My "shiny future"
I’ve been working on the Rust project for just about ten years. The language has evolved radically in that time, and so has the project governance. When I first started, for example, we communicated primarily over the rust-dev mailing list and the #rust IRC channel. I distinctly remember coming into the Mozilla offices1 one day and brson excitedly telling me, “There were almost a dozen people on the #rust IRC channel last night! Just chatting! About Rust!” It’s funny to think about that now, given the scale Rust is operating at today.
Scaling the project governance
Scaling the governance of the project to keep up with its growing popularity has been a constant theme. The first step was when we created a core team (initially pcwalton, brson, and I) to make decisions. We needed some kind of clear decision makers, but we didn’t want to set up a single person as “BDFL”. We also wanted a mechanism that would allow us to include non-Mozilla employees as equals.2
Having a core team helped us move faster for a time, but we soon found that the range of RFCs being considered was too much for one team. We needed a way to expand the set of decision makers to include focused expertise from each area. To address these problems, aturon and I created RFC 1068, which expanded from a single “core team” into many Rust teams, each focused on accepting RFCs and managing a particular area.
As written, RFC 1068 described a central technical role for the core team3, but it quickly became clear that this wasn’t necessary. In fact, it was a kind of hindrance, since it introduced unnecessary bottlenecks. In practice, the Rust teams operated quite independently from one another. This independence enabled us to move rapidly on improving Rust; the RFC process – which we had introduced in 20144 – provided the “checks and balances” that kept teams on track.5 As the project grew further, new teams like the release team were created to address dedicated needs.
The teams were scaling well, but there was still a bottleneck: most people who contributed to Rust were still doing so as volunteers, which ultimately limits the amount of time people can put in. This was a hard nut to crack6, but we’ve finally seen progress this year, as more and more companies have been employing people to contribute to Rust. Many of them are forming entire teams for that purpose – including AWS, where I am working now. And of course I would be remiss not to mention the launch of the Rust Foundation itself, which gives Rust a legal entity of its own and creates a forum where companies can pool resources to help Rust grow.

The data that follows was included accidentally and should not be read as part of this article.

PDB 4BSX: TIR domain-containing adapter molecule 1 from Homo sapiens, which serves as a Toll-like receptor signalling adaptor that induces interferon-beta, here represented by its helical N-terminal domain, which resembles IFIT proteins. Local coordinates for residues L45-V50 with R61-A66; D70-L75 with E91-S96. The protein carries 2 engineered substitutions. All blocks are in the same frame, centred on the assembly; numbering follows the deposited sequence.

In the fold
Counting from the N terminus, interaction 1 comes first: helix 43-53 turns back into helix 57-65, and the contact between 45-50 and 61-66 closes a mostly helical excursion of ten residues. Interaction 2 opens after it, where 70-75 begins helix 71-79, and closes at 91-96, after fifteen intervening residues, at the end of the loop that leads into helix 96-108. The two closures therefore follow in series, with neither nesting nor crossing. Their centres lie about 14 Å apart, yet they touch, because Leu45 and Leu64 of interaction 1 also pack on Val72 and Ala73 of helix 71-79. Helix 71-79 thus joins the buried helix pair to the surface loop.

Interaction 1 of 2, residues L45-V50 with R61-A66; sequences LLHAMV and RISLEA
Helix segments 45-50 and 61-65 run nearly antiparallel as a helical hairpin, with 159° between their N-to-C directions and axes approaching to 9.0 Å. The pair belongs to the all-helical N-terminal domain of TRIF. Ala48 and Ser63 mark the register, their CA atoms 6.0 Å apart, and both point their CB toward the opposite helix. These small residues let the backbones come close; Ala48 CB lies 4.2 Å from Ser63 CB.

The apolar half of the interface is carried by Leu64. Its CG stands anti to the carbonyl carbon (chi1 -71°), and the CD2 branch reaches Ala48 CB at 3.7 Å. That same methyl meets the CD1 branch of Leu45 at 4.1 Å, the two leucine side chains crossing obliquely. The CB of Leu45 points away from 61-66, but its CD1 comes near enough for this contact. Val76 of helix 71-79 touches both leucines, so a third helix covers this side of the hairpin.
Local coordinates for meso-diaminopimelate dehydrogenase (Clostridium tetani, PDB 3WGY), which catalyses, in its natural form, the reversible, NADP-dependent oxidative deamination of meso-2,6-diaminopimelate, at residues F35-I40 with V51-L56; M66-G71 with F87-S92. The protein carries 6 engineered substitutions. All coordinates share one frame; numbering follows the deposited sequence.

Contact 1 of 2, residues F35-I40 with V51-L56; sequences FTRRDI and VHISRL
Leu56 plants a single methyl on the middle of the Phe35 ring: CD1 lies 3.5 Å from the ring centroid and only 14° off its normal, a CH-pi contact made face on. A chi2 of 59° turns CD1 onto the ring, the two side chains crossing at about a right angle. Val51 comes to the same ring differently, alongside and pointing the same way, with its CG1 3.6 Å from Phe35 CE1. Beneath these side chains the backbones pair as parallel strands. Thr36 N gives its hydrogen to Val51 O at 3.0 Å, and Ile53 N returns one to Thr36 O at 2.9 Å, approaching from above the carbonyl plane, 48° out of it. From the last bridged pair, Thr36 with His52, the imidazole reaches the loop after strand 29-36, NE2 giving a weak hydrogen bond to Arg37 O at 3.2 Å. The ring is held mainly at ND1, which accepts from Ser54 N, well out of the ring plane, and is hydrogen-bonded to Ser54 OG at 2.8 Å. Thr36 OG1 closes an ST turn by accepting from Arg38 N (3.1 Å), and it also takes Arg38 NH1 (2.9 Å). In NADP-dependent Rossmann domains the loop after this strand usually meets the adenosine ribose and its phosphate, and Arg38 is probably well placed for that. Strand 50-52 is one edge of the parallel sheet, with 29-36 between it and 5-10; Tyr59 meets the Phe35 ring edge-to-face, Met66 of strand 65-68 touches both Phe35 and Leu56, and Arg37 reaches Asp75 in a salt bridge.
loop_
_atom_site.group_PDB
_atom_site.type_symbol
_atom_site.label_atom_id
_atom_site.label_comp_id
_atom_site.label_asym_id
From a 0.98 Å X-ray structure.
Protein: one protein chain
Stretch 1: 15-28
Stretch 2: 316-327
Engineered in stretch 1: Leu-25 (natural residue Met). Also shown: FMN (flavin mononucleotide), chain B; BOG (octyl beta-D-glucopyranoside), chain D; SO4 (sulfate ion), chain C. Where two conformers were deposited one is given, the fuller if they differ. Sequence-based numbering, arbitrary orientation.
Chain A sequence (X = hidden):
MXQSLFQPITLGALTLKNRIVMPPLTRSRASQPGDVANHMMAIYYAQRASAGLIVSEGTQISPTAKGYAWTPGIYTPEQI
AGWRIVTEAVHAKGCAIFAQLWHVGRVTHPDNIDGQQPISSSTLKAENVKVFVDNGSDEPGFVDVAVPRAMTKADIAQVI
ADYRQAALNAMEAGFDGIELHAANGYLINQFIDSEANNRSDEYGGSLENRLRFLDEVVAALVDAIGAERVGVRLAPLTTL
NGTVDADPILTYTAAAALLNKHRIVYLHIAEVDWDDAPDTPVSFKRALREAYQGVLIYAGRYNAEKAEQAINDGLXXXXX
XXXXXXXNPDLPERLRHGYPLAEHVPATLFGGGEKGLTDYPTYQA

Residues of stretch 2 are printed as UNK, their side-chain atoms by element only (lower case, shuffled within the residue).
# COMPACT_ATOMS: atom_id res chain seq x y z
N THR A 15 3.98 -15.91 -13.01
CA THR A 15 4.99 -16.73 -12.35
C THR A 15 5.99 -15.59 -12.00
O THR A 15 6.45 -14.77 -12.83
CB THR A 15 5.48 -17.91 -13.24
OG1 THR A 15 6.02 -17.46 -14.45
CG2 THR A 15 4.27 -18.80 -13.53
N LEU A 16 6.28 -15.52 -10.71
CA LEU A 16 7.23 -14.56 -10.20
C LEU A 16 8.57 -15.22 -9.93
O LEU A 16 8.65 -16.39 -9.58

My own role
My own trajectory through Rust governance has kind of mirrored the growth of the project. I was an initial member of the core team, as I said, and after we landed RFC 1068 I became the lead of the compiler and language design teams. I’ve been wearing these three hats until very recently.
In December, I decided to step back as lead of the compiler team. I had a number of reasons for doing so, but the most important is that I want to ensure that the Rust project continues to scale and grow. For that to happen, we need to transition from one individual doing all kinds of roles to people focusing on those places where they can have the most impact.7
Today I am announcing that I am stepping back from the Rust core team. I plan to focus all of my energies on my roles as lead of the language design team and tech lead of the AWS Rust Platform team.
Where we go from here
So now we come to my “shiny future”. My goal, as ever, is to continue to help Rust pursue its vision of being an accessible systems language. Accessible to me means that we offer strong safety guarantees coupled with a focus on ergonomics and usability; it also means that we build a welcoming, inclusive, and thoughtful community. To that end, I expect to be doing more product initiatives like the async vision doc to help Rust build a coherent vision for its future; I also expect to continue working on ways to scale the lang team, improve the RFC process, and help the teams function well.
I am so excited about all that we the Rust community have built. Rust has become a language that people not only use but that they love using. We’ve innovated not only in the design of the language but in the design and approach we’ve taken to our community. “In case you haven’t noticed…we’re doing the impossible here people!” So here’s to the next ten years!
Offices! Remember those? Actually, I’ve been working remotely since 2013, so to be honest I barely do. ↩
I think the first non-Mozilla member of the core team was Huon Wilson, but I can’t find any announcements about it. I did find this very nicely worded post by Brian Andersion about Huon’s departure though. “They live on in our hearts, and in our IRC channels.” Brilliant. ↩
If you read RFC 1068, for example, you’ll see some language about the core team deciding what features to stabilize. I don’t think this happened even once: it was immediately clear that the teams were better positioned to make this decision. ↩
The email makes this sound like a minor tweak to the process. Don’t be fooled. It’s true that people had always written “RFCs” to the mailing list. But they weren’t mandatory, and there was no real process around “accepting” or “rejecting” them. The RFC process was a pretty radical change, more radical I think than we ourselves even realized. The best part of it was that it was not optional for anyone, including core developers. ↩
Better still, the RFC mechanism invites public feedback. This is important because no single team of people can really have expertise in the full range of considerations needed to design a language like Rust. ↩
If you look back at my Rust roadmap posts, you’ll see that this has been a theme in every single one. ↩
I kind of love these three slides from my Rust LATAM 2019 talk, which expressed the same basic idea, but from a different perspective. ↩